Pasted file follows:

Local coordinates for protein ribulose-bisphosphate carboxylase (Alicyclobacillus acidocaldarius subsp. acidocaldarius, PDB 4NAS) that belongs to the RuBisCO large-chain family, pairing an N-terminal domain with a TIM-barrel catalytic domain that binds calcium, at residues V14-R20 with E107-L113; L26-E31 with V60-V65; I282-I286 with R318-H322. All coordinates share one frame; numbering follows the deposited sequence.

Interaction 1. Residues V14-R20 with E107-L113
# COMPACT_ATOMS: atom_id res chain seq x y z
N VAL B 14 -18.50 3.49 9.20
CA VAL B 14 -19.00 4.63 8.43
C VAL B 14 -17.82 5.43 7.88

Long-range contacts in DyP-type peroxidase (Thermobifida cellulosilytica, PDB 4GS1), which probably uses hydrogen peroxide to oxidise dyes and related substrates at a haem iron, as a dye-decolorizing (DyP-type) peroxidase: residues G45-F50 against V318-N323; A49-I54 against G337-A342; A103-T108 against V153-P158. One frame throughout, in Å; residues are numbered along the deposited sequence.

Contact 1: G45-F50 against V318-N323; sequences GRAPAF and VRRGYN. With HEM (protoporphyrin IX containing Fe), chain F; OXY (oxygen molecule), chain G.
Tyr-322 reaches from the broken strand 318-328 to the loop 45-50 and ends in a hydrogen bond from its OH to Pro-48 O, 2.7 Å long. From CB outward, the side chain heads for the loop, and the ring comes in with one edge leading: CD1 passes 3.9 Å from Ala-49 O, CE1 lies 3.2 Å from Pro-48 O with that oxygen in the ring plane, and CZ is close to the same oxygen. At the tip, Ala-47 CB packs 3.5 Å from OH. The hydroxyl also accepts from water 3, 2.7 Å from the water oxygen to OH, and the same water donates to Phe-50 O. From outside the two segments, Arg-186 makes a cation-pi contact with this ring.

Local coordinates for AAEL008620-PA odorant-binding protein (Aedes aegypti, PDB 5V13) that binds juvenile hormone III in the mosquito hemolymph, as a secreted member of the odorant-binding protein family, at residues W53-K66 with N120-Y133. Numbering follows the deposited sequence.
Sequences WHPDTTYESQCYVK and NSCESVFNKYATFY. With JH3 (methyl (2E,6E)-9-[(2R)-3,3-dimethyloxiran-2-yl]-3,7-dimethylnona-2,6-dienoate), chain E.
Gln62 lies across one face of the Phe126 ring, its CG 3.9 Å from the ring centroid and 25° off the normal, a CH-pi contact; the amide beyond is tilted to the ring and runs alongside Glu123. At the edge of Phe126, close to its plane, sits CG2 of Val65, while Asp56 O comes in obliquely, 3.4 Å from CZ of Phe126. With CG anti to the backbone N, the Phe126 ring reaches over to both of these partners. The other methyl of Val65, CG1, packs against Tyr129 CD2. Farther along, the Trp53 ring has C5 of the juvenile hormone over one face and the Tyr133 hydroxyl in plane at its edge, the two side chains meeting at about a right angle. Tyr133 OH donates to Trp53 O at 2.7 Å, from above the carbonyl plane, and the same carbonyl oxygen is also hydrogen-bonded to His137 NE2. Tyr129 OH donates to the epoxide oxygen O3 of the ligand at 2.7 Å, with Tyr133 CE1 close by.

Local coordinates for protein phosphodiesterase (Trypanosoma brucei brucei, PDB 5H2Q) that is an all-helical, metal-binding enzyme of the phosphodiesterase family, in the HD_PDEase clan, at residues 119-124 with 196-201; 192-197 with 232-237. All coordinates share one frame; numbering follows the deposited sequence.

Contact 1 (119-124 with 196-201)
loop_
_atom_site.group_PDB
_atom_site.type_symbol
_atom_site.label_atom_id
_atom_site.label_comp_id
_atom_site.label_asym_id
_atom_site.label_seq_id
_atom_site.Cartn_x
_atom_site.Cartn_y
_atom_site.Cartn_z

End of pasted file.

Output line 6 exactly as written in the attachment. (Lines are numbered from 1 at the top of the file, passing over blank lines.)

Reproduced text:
C VAL B 14 -17.82 5.43 7.88